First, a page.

In the days and nights following Robert E. Lee’s surrender at Appomattox, the Union erupted in a star-spangled celebration of waving flags and chiming church bells, patriotic speeches and torchlight parades. Perhaps more than any man alive, Abraham Lincoln had reason to share in the nation’s joy. Yet on the evening of April 11, 1865, as the President and his wife entertained their old Illinois friend Ward Hill Lamon and several other acquaintances in the Red Room of the White House, Lincoln appeared to be almost melancholy.

Lamon, who later wrote down Lincoln’s words, recalled that the President mused on the subject of dreams and on a nightmare he had a few evenings earlier. “It seems strange,” Lincoln began, “how much there is in the Bible about dreams. There are, I think, some 16 chapters in the Old Testament and four or five in the New in which dreams are mentioned.” Be live res in the Bible, the President continued, “must accept the fact that in the old days God and His angels came to men in their sleep and made themselves known in dreams.”

Then, as if to dismiss the subject, he ruefully added: “Nowadays, dreams are regarded as very foolish, and are seldom told, except by old women and young men and maidens in love.”

But Mary Todd Lincoln, who had been afflicted since childhood by dreadful nightmares, would not let the subject drop. Did her husband truly believe in dreams?

“I can’t say that I do,” Lincoln replied, “but I had one the other night which has haunted me ever since.”

“You frighten me,” said Mrs. Lincoln. “What is the matter?”

By now the President evidently regretted having aroused the morbid fears that sprang from his wife’s anxious nature. “I am afraid that I have done wrong to mention the subject at all,” he said. “But somehow the thing has got possession of me, and, like Banquo’s ghost, it will not down.”

Despite her husband’s obvious reluctance, Mrs. Lincoln insisted that he describe the nagging nightmare, and at last he agreed. One recent night he had gone wearily to bed after waiting up late for imp or ant dispatches. Almost immediately he had fallen into a deep slumber and soon had begun to dream. “There seemed to be a deathlike stillness about me,” he said. “Then I heard subdued sobs, as if a number of people were weeping. I thought I left my bed and wandered downstairs.”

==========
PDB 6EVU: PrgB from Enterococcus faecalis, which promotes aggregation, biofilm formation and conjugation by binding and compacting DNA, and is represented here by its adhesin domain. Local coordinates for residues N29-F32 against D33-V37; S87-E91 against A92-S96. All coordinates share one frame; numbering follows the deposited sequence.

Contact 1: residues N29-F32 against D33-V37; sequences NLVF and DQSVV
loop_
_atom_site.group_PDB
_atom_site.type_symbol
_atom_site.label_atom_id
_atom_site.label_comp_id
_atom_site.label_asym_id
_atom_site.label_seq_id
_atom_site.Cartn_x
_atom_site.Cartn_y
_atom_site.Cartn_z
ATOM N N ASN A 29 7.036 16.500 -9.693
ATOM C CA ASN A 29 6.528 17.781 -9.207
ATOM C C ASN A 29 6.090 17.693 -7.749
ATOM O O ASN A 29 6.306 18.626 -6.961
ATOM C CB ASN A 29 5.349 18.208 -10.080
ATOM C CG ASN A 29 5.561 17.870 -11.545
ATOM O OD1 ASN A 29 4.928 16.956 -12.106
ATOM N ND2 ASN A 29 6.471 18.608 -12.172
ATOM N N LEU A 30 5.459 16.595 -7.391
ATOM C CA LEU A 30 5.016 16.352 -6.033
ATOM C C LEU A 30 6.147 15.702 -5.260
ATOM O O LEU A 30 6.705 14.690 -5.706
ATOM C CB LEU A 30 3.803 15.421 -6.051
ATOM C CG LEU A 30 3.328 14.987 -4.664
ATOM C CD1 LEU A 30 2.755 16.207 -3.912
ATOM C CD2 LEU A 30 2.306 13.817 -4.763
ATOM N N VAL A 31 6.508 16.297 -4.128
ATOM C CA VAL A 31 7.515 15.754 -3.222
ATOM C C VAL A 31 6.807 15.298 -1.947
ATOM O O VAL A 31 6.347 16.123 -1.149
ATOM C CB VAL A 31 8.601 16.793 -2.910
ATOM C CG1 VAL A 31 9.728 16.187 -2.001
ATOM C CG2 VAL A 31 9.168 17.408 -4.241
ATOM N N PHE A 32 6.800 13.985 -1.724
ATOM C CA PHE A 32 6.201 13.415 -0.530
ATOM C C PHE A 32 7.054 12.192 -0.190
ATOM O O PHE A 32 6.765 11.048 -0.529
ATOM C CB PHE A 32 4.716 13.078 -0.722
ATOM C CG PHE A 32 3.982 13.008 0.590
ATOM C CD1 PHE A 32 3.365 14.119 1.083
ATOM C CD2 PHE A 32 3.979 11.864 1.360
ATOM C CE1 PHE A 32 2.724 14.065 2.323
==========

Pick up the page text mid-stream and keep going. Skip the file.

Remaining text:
Finding no one, he roamed from room to room seeking the source of the sorrowing sounds. “I kept on,” he continued, “until I arrived in the East Room, which I entered. There I met with a sickening surprise. Before me was a catafalque, on which rested a corpse in funeral vestments. Around it were stationed soldiers who were acting as guards; and there was a throng of people, some gazing mournfully upon the corpse, whose face was covered, others weeping pitifully.

“ ‘Who is dead in the White House? I demanded of one of the soldiers.

“ ‘The President,’ was his answer. ‘He was killed by an assassin!’ ”

The hush that fell upon the little gathering was broken at length by Mrs. Lincoln.

“That is horrid,” she said. “I wish you had not told it.”

The President was consoling. “It was only a dream, Mary,” he said.

“Let us say no more about it and try to forget it.”

Three days later on April 14, President Lincoln’s dream came to pass. He was shot by actor John Wilkes Booth at the Ford Theater. He died at 7:22 a.m. the next morning April 15 on Good Friday.

His corpse lay in state in the East Room. Soldiers stood as guards.

The president had been killed by an assassin.